• Keadby 3 – In planning – 910 MW

In total, these three power stations will have a capacity of 2484 MW.

By comparison, Hinckley Point C will have a capacity of 3200 MW.

Add Keadby 4 and the four CCGTs would provide more electricity, than Hinckley Point C.

I think it would be very difficult to replace a cluster of CCGT gas-fired power stations or a big nuclear power plant with the sort of batteries being deployed today. 2.5 to 3 GW is just so much electricity!

I do believe though, that instead of building a 3200 MW nuclear power plant, you could build a cluster of four 800 MW CCGTs.

But What About The Carbon Dioxide?

Using the Keadby cluster of CCGTs as an example.

  • Keadby 2 and Keadby 3 are being built to be upgraded with carbon-capture technology.
  • The HumberZero gas network will take the carbon dioxide away for  storage in worked-out gas fields in the North Sea.
  • Some carbon dioxide will be fed to salad vegetables and soft fruits in greenhouses, to promote growth.
  • Keadby 2 and Keadby 3 are being built to be able to run on hydrogen.
  • The HumberZero network will also be able to deliver hydrogen to fuel the power stations.

I’m certain we’ll see some of the next generation of wind turbines delivering their energy from hundreds of miles offshore, in the form of hydrogen by means of a pipe.

The technology is being developed by ITM Power and Ørsted, with the backing of the UK government.

  • Redundant gas pipelines can be used, to bring the hydrogen to the shore
  • The engineering of piping hydrogen to the shore is well-understood.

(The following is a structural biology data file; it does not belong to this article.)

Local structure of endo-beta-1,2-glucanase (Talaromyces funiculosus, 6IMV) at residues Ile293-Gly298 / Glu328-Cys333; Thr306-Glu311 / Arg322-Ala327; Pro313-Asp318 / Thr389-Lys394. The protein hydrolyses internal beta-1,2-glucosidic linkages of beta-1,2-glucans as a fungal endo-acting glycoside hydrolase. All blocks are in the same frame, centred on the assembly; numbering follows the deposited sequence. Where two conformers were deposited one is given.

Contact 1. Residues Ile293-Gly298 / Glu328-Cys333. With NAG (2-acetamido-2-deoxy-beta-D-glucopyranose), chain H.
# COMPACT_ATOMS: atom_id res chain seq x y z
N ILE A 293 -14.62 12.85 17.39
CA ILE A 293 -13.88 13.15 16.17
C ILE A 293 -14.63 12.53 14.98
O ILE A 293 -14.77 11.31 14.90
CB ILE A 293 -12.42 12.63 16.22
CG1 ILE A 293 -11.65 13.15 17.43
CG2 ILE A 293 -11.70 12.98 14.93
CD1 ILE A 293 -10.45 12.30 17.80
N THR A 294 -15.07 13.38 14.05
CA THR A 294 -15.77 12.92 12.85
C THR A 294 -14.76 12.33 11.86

• Redundant gas pipelines can be used if they already exist.
  • Gas networks can be designed, so that depleted gas fields can be used to store the gas offshore, in times when it is not needed.

But above all gas pipelines cost less than DC  electricity links, normally used to connect turbines to the shore.

I can see very complicated, but extremely efficient networks of wind turbines, redundant gas fields and efficient CCGT power stations connected together by gas pipelines, which distribute natural gas, hydrogen and carbon dioxide as appropriate.

Could Offshore Hydrogen Storage And CCGTs Provide The Reserve Power

Consider.

  • Using a CCGT power station  to provide Reserve Power is well understood.
  • Suppose there is a large worked out gasfield, near to the power station, which has been repurposed to be used for hydrogen storage.
  • The hydrogen storage is filled using hydrogen created by offshore wind turbines, that have built in electrolysers, like those being developed by ITM Power and Ørsted.
  • One of more CCGTs could run as needed using hydrogen from the storage as fuel.
  • A CCGT power station running on hydrogen is a zero-carbon power station.